Then we need to write a method that tells NHibernate how to translate C# classes to MSSQL. In that purpose we create sessionFactory that will build the session and transaction of everything we want to do with our database in our C# code.

var sessionFactory = configuration.BuildSessionFactory();
using (var session = sessionFactory.OpenSession())
{
	using (var transaction = session.BeginTransaction())
    {
		// database logic
        transaction.Commit();
    }
}

The subsequent step is adding mapping to our project. Mapping itself will be prepared in an xml file; that is the reason why we need to add a new file to our project (right-click on the project, select New Item... and find XML File named Customer.hbm.xml). In the xml file, we need to configure NHibernate like below:

<?xml version="1.0" encoding="utf-8" ?>
<hibernate-mapping xmlns="urn:nhibernate-mapping-2.2"
				assembly="ItCuties.NHibernate"
               	namespace="ItCuties.NHibernate">
	<class name="Customer">
		<id name="CustomerId">
			<generator class="native" />
		</id>
		<property name="FirstName" />
		<property name="LastName" />
	</class>
</hibernate-mapping>

At first we tell our code that, for the mapping purpose, we use NHibernate for the ItCuties.NHibernete project. As the base class is Customer we type that information next. Another important information is Id – identifier for row in the database where our data is stored. Subsequent properties are other columns in our table and we need to add every column chosen in the database (nulls are not allowed).
Next, in Solution Explorer, we right-click the NHibernate.hbm.xml file and choose Properties. There we change the Build Action value from Compile to Embedded Resource (see ‘Capture 05′). In that way we have indicated which source is an embedded resource mapping file. This is necessary as we want to get the assembly when the code is being executed.

.NET NHibernate - Capture 05. Setting Embedded Resource

.NET NHibernate – Capture 05. Setting Embedded Resource

Now, we can create a new Customer.cs class that clones indicated rows from the table. We write a code like below:

namespace ItCuties.NHibernate
{
	public class Customer
	{
    	public virtual int CustomerId { get; set; }
    	public virtual string FirstName { get; set; }
    	public virtual string LastName { get; set; }
	}
}

Note that the class itself and its properties are public. They cannot be different as NHibernate cannot read from other levels of protection than public. All properties are virtual because NHibernate needs it for lazy loading.
Now we are ready to go back to Program.cs and replace a comment // database logic with a destination code:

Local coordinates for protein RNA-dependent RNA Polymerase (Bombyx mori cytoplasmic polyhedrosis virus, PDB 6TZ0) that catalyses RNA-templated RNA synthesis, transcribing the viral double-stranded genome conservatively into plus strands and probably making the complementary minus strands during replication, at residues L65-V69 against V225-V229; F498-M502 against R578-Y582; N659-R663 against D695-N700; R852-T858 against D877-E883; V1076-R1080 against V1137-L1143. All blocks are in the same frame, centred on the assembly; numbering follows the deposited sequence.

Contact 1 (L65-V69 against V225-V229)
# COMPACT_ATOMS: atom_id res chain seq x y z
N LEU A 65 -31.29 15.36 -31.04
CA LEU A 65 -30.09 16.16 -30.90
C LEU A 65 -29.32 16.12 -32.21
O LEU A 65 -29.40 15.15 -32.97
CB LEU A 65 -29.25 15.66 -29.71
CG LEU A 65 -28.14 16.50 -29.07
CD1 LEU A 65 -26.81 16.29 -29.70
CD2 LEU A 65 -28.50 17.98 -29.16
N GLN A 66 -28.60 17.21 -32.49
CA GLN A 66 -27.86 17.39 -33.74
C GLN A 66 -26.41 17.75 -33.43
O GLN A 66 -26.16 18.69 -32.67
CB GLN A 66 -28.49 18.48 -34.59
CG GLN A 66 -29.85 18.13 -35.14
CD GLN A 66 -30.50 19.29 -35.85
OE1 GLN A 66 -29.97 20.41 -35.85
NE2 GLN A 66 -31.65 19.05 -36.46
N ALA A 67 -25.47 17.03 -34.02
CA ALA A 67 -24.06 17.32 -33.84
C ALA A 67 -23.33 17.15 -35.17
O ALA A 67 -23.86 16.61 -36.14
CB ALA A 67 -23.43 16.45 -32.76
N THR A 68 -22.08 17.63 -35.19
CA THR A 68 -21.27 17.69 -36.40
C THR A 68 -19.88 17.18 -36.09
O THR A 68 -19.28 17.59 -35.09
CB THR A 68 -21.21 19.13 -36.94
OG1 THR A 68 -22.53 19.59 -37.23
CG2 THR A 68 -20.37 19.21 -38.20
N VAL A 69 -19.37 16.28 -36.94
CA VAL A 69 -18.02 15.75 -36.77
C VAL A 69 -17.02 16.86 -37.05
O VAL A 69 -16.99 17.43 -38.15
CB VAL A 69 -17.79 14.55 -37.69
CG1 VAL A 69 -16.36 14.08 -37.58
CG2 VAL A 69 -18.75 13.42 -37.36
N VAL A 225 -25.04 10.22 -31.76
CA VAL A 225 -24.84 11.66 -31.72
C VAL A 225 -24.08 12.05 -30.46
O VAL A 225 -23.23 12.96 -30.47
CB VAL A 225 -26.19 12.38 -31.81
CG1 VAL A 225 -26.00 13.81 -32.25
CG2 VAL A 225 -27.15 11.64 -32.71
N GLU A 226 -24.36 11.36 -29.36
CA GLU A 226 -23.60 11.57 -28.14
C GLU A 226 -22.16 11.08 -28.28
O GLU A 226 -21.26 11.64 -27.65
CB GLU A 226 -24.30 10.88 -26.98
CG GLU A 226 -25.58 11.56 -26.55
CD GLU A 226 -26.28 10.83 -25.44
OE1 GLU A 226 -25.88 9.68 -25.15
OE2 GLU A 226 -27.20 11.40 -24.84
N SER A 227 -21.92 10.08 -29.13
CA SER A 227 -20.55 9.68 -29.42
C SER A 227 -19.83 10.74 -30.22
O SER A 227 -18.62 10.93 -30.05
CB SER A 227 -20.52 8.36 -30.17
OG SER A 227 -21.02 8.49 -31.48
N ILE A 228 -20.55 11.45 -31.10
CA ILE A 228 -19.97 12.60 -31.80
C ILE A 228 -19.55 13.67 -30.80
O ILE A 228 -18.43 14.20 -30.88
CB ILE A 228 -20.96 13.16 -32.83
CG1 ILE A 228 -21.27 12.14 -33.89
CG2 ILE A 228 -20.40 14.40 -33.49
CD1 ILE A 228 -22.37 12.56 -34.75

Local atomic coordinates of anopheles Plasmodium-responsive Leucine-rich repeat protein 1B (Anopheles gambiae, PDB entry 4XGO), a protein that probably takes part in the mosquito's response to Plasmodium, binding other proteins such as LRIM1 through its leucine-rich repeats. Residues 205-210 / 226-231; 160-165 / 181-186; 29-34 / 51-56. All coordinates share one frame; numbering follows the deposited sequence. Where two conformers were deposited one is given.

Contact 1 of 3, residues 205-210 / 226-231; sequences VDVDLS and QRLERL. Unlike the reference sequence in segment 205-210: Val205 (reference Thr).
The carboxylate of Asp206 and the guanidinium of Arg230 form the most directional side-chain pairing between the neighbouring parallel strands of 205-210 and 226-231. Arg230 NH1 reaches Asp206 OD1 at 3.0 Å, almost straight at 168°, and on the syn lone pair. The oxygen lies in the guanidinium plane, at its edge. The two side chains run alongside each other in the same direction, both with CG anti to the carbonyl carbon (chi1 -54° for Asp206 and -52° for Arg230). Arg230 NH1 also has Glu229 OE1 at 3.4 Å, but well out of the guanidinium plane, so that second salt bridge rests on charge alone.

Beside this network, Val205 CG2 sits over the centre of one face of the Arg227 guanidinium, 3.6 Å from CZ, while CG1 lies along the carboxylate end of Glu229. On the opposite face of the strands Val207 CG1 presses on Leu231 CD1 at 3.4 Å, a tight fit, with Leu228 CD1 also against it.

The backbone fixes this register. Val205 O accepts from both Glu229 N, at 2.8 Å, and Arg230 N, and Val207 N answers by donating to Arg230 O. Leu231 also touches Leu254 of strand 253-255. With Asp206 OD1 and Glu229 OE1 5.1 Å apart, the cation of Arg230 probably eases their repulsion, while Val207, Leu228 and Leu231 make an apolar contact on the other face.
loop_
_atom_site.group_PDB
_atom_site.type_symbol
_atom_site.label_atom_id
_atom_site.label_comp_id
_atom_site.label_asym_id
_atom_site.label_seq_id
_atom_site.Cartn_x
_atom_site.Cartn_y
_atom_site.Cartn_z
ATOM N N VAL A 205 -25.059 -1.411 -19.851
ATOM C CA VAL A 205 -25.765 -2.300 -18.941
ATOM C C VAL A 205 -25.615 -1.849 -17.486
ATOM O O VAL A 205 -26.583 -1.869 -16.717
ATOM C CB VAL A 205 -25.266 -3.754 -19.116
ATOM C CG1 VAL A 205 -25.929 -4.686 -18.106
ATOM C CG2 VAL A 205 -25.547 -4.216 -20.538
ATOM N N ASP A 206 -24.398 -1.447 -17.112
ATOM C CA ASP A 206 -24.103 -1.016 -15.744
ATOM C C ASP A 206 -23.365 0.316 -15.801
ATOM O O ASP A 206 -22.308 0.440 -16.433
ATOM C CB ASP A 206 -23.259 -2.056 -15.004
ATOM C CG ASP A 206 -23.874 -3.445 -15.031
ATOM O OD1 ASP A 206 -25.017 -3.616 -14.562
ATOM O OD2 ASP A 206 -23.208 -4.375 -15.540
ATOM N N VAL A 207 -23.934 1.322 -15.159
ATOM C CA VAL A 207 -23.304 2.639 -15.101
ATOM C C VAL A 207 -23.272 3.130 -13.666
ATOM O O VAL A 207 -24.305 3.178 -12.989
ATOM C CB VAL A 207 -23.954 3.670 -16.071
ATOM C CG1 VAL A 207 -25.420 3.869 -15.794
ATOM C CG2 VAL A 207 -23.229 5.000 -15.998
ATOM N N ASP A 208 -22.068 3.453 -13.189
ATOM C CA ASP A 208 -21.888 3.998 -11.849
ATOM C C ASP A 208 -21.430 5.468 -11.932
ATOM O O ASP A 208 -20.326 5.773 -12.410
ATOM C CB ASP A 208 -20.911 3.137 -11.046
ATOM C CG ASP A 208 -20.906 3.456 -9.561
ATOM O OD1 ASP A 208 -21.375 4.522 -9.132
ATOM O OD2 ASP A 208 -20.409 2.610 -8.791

var customers = session.CreateCriteria<Customer>().List<Customer>();
foreach (var customer in customers)
{
	Console.WriteLine("{0} {1}", customer.FirstName, customer.LastName);
}

When we Run our program we will see the list of data items obtained from SQL Server (Capture 06).

.NET NHibernate - Capture 06. Result of program execution

.NET NHibernate – Capture 06. Result of program execution

To summarize, our code listing should look like below:

Customer.cs

namespace ItCuties.NHibernate
{
	public class Customer
	{
    	public virtual int CustomerId { get; set; }
    	public virtual string FirstName { get; set; }
    	public virtual string LastName { get; set; }
	}
}

Customer.hbm.xml

<?xml version="1.0" encoding="utf-8" ?>
<hibernate-mapping xmlns="urn:nhibernate-mapping-2.2"
               	assembly="ItCuties.NHibernate"
               	namespace="ItCuties.NHibernate">
	<class name="Customer">
		<id name="CustomerId">
			<generator class="native" />
		</id>
		<property name="FirstName" />
		<property name="LastName" />
	</class>
</hibernate-mapping>

Program.cs

using System;
using NHibernate.Cfg;
using NHibernate.Dialect;
using NHibernate.Driver;
using System.Reflection;
 
namespace ItCuties.NHibernate
{
	class Program
	{
    	static void Main(string[] args)
    	{
        	var cfg = new Configuration();
        	cfg.DataBaseIntegration(x =>
        	{
            	x.ConnectionString = "Server=.\\SqlExpress; Database=ItCutiesDemo; Integrated Security=SSPI;";
            	x.Driver<SqlClientDriver>();
            	x.Dialect<MsSql2012Dialect>();
        	});
        	cfg.AddAssembly(Assembly.GetExecutingAssembly());
        	var sessionFactory = cfg.BuildSessionFactory();
        	using (var session = sessionFactory.OpenSession())
        	{
            	using (var tx = session.BeginTransaction())
            	{
                	var customers = session.CreateCriteria<Customer>()
                        .List<Customer>();
                	foreach (var customer in customers)
                    {
                        Console.WriteLine("{0} {1}", customer.FirstName, customer.LastName);
                    }
                	tx.Commit();
            	}
            	Console.WriteLine("Press <ENTER> to exit...");
            	Console.ReadLine();
        	}
    	}
	}
}

Download this sample code here.

This code is available on our GitHub repository as well.